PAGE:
By Paul K. Williams
I was 27 years old when I was a central figure in a church split. It was the most harrowing time of my life. After I agreed to move to that congregation and before the time for the move had come, an institutional preacher told that church that I would split it within a year. And a respected brother told me, “Paul, that is a good church, but they have six elders and not a one is qualified.” When I moved there I found that he had told me the truth, and they were hopelessly divided.
I attempted to preach, teach, and live the truth. It was a time of great soul-searching. And one of the truths which had to be preached was the subject of church discipline. One of the troubles in the church was that the only child (a son) of one of the elders had committed fornication, married the pregnant girl, but had made no confession of sin. I talked to the son. I talked to the father. But nothing was happening.
Then an older, respected preacher who was a close friend of that elder came for a meeting. I talked to him about the problem and told him that since he was a friend of the elder, he was in a position to help him make the decision about discipline that needed to be made. That very night the older, respected preacher preached about young preachers coming into a congregation and taking control away from the respected elders!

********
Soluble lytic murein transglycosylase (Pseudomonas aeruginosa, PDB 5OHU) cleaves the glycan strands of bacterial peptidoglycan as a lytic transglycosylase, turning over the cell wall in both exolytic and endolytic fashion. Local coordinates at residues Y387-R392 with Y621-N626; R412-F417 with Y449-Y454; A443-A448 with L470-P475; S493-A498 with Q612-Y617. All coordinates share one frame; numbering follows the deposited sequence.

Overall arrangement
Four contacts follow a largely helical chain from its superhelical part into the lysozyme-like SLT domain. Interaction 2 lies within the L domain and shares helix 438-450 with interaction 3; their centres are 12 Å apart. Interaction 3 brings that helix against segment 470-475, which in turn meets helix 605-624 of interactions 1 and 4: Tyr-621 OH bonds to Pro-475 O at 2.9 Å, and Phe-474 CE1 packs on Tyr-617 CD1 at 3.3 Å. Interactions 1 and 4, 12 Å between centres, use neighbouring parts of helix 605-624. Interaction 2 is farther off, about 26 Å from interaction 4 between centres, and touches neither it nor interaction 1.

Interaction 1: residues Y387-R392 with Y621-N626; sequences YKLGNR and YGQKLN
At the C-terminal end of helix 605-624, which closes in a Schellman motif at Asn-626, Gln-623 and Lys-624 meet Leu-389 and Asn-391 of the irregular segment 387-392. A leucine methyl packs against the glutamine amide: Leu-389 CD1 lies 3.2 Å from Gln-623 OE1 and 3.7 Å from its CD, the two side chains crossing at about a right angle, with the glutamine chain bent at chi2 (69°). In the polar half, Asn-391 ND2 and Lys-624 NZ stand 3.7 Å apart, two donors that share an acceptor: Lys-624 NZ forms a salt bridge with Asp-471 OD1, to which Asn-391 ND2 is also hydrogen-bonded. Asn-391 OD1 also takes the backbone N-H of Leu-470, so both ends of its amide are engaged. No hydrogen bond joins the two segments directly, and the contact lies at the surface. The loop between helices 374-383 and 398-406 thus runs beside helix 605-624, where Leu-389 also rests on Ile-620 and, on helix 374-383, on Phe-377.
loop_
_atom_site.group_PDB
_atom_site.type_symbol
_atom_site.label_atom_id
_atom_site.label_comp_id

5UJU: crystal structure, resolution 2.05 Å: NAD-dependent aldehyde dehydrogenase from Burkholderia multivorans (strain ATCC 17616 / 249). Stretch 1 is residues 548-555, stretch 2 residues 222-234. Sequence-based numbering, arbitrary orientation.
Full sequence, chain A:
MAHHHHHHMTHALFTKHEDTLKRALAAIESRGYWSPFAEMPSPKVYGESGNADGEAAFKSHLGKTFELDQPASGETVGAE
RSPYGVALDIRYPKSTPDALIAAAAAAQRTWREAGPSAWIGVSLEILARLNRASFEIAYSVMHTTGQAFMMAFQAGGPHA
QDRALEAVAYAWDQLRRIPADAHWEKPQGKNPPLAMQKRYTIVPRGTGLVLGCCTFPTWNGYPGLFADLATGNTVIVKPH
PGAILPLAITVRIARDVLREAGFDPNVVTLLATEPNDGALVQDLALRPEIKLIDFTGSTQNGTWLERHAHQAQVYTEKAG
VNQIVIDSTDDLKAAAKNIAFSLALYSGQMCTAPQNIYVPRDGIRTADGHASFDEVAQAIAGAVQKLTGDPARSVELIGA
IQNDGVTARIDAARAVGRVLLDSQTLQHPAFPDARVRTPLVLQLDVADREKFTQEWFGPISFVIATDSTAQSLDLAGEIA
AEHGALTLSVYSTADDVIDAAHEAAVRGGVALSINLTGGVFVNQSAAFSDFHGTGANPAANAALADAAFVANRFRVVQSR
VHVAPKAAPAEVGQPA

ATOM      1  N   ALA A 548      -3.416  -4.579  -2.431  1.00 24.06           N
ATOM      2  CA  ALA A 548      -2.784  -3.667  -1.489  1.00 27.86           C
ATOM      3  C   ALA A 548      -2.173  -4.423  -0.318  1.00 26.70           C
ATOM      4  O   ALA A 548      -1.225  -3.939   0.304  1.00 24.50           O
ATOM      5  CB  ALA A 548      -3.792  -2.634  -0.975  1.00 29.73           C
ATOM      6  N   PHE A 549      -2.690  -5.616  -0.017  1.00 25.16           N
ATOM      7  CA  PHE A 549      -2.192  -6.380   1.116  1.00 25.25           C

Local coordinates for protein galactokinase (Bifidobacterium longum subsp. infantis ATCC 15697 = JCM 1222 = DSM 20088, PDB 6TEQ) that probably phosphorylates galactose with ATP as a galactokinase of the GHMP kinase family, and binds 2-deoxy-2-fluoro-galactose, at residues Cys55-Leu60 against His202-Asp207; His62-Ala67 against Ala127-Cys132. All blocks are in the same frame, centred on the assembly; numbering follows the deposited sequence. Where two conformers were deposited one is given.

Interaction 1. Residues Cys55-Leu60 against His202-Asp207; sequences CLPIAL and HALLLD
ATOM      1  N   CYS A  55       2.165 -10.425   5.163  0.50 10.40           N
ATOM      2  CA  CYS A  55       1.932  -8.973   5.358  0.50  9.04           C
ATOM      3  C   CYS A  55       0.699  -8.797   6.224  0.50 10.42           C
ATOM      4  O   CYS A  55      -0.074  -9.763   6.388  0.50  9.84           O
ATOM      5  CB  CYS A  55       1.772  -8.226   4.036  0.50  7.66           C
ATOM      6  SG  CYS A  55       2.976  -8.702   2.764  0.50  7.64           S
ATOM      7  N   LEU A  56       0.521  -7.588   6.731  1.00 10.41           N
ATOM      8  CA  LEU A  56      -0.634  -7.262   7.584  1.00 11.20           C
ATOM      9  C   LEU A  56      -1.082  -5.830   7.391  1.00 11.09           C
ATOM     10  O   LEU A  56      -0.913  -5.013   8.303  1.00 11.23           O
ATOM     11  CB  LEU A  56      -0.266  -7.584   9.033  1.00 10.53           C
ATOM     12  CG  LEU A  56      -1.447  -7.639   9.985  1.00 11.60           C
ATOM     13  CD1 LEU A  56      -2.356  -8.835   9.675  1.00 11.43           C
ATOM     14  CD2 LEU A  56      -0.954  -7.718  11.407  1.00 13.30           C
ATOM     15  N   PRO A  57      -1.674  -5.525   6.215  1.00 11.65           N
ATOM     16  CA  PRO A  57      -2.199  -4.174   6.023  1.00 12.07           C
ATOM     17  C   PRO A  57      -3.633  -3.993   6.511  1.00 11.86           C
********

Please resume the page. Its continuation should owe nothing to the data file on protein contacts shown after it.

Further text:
The split came, with all the ugliness that such things inevitably bring. But I loved those brethren dearly. I knew that another preacher, even older and more respected, was to preach a meeting for the old congregation. I wrote to him and asked him to preach on church discipline during the meeting. I told him that in my opinion if he would preach what he had written on the subject it would do good. He wrote back to the effect: “Brother Williams, I have been preaching more years than you have been living. I don’t need anyone to tell me what to preach!”
Right then I promised myself and God that when I got old I would never pull rank on a younger Christian, preacher or not. Years of life do not give us the right to disregard advice, or to be rude.
And in the cases of both preachers, I saw that they were favoring their friends. Friendships and old loyalties were more important than the truth of God! They would not have admitted that, but their actions convinced me of the fact.
But how easy it is for us to act that way. How hard it is for us to do “nothing in a spirit of partiality” (1 Tim. 5:21). But, my brethren, I exhort you to try, and keep on trying, and never stop trying. If we want to go to heaven, we must not let friendships or the pride of age cause us to P.O. Box 324, Eshowe, 3815 South Africa firstname.lastname@example.org